Thursday, June 28, 2007

Boston Ale by Samuel Adams

Brewed by Samuel Adams, Boston Ale is not a very well known beer, even among drinkers of Samuel Adams, but its distinctively crisp yet smooth taste really separates it from its peers. Technically, Boston Ale is a "stock ale," which is fermented at cooler temperatures than most ales. It traces it roots to brewing in early New England. The Samuel Adams brewery is based in Boston, Massachusetts.
The complete article is HERE>>>

Wednesday, June 27, 2007

Pilsner Urquell

Since SABMiller purchased this Czech brewery, Pilsner Urquell isn't the best kept secret it once was, but it's still under-appreciated outside of the Czech Republic. Part of the reason is that bottled Pilsner doesn't approach draught Pilsner in quality, and the beer simply doesn't travel very well. A true Pilsner, however, is a special treat. Golden in color and topped off by a light and almost frothy head. Its taste and bouquet come from Pilsner's use of Saaz hops, a product grown in the Czech Republic.

The original article is HERE>>>

Tuesday, June 26, 2007


There's nothing like a Guinness. The black beer with the creamiest head in the business, Guinness is an acquired taste for most, but once that taste is acquired, satiating it becomes a life-long passion. Its roasted barley gives it its distinctive color and taste. Though the parent company which owns Guinness is headquartered in London, Guinness was founded in Dublin, Ireland and is considered an Irish beer.

Link to article HERE>>>

Monday, June 25, 2007

What Is India Pale Ale?

India Pale Ale is a style of beer that is characterized by high alcohol content and high hops content. Popularly known as IPA, India Pale Ale was invented by the famous British brew master George Hodgson in the 18th century. Its name derives from the fact that the beer was originally brewed for export to India, and its recipe was dictated by the fact that, back in the 1700s, the delivery time from London to India was about six months. Traditional pale ale would go bad during transit, so to prevent spoilage, Hodgson increased the alcohol and hops content.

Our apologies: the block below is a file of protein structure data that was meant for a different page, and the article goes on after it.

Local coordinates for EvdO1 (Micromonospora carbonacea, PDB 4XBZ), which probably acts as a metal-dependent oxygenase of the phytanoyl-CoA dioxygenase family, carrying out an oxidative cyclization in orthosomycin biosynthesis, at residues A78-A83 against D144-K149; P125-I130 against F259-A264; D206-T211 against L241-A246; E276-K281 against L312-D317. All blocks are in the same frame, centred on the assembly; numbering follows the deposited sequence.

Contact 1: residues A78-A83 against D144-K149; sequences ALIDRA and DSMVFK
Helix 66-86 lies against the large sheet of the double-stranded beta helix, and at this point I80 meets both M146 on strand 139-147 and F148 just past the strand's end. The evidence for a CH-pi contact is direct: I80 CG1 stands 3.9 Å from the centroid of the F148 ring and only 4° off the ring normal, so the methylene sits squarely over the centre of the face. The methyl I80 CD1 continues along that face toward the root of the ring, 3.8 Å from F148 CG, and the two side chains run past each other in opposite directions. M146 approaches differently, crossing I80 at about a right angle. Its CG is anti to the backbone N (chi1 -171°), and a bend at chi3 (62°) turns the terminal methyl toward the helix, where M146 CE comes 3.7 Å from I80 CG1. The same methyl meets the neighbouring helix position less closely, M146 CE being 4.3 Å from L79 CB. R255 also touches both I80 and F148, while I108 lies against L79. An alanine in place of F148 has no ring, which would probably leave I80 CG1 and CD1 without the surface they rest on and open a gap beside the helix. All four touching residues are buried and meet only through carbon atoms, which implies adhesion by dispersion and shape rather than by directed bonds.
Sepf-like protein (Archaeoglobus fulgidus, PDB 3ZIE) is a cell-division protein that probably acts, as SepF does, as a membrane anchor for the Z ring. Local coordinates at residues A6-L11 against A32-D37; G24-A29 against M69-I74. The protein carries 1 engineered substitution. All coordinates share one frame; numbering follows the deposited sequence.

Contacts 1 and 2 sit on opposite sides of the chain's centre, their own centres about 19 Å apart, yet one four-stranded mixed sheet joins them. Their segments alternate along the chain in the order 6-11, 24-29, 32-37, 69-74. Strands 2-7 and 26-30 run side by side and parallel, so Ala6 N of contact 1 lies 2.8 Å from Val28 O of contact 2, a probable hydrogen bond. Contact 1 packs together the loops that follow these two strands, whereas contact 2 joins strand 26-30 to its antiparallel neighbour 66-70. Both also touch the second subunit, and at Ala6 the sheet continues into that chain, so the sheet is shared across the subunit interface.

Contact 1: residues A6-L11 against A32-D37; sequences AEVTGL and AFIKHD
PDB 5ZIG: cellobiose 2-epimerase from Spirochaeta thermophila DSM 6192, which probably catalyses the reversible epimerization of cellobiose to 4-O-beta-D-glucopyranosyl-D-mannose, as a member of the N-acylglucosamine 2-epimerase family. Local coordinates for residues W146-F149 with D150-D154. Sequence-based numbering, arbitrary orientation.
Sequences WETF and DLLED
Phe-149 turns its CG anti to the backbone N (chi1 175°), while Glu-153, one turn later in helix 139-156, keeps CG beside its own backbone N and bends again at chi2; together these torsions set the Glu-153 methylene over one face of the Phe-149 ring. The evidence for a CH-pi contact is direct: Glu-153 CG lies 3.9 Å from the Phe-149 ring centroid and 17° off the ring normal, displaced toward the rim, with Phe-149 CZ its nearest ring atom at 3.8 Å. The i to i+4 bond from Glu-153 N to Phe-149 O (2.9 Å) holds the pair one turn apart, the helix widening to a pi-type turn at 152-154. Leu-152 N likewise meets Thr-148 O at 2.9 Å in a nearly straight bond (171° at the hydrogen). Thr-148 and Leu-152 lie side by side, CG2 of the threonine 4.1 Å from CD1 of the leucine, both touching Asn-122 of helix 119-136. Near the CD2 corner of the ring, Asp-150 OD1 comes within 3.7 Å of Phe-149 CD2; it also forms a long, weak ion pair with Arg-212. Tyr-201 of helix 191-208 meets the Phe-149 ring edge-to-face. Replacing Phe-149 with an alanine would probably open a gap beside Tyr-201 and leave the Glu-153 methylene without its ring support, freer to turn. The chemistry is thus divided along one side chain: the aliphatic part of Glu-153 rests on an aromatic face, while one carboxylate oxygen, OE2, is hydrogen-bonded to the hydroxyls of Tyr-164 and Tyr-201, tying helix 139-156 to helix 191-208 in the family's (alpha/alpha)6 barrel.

Today's IPA is a bit different than what Hodgson created. It has less alcohol, usually about 6%, and a more fruity aroma. When dining, IPA is considered an ideal brew when eating red meat based meals. Originial artile from HERE>>>

Sunday, June 24, 2007

Budweiser Trademark Myths

For the past decade or so, at any given time, the American brewer Anheuser-Bush and the Czech state-owned brewery Budejovicky Budvar have been involved in dozens of lawsuits in courts all around the world, from Australia and the Americas, to Europe and Asia, even Africa.
The subject of their dispute is the trademark regarding Budweiser, the most popular brand name of beer in the world and a brand name that both breweries claim as their own. Reportage on the dispute in the mainstream media has been poor, filled with recycled facts (as opposed to checked facts) and never presented in a context that provides the reader the information necessary to understand what the issues are and what's at stake. The blogoshere has been even worse, much worse. Anheuser-Busch is almost always portrayed as an evil, yet bumbling conglomerate giant feasting and profiting off the labors of a small, innocent, entrepreneurial brewery in a small town, in a far away place.It's time for a little truth. You can read all about it HERE>>>